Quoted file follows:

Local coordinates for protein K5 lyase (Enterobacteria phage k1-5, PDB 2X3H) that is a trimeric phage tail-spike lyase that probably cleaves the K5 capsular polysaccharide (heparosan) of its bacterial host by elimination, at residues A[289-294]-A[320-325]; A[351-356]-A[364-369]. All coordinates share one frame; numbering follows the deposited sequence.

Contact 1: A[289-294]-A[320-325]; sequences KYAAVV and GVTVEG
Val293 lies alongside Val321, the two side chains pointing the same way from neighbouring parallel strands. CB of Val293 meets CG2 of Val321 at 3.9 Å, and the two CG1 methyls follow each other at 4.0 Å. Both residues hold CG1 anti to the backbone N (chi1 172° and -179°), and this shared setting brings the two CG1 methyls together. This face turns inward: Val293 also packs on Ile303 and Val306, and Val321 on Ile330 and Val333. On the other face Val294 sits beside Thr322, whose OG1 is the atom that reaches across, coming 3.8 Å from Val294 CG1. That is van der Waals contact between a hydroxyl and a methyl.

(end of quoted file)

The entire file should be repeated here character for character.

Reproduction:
Local coordinates for protein K5 lyase (Enterobacteria phage k1-5, PDB 2X3H) that is a trimeric phage tail-spike lyase that probably cleaves the K5 capsular polysaccharide (heparosan) of its bacterial host by elimination, at residues A[289-294]-A[320-325]; A[351-356]-A[364-369]. All coordinates share one frame; numbering follows the deposited sequence.

Contact 1: A[289-294]-A[320-325]; sequences KYAAVV and GVTVEG
Val293 lies alongside Val321, the two side chains pointing the same way from neighbouring parallel strands. CB of Val293 meets CG2 of Val321 at 3.9 Å, and the two CG1 methyls follow each other at 4.0 Å. Both residues hold CG1 anti to the backbone N (chi1 172° and -179°), and this shared setting brings the two CG1 methyls together. This face turns inward: Val293 also packs on Ile303 and Val306, and Val321 on Ile330 and Val333. On the other face Val294 sits beside Thr322, whose OG1 is the atom that reaches across, coming 3.8 Å from Val294 CG1. That is van der Waals contact between a hydroxyl and a methyl.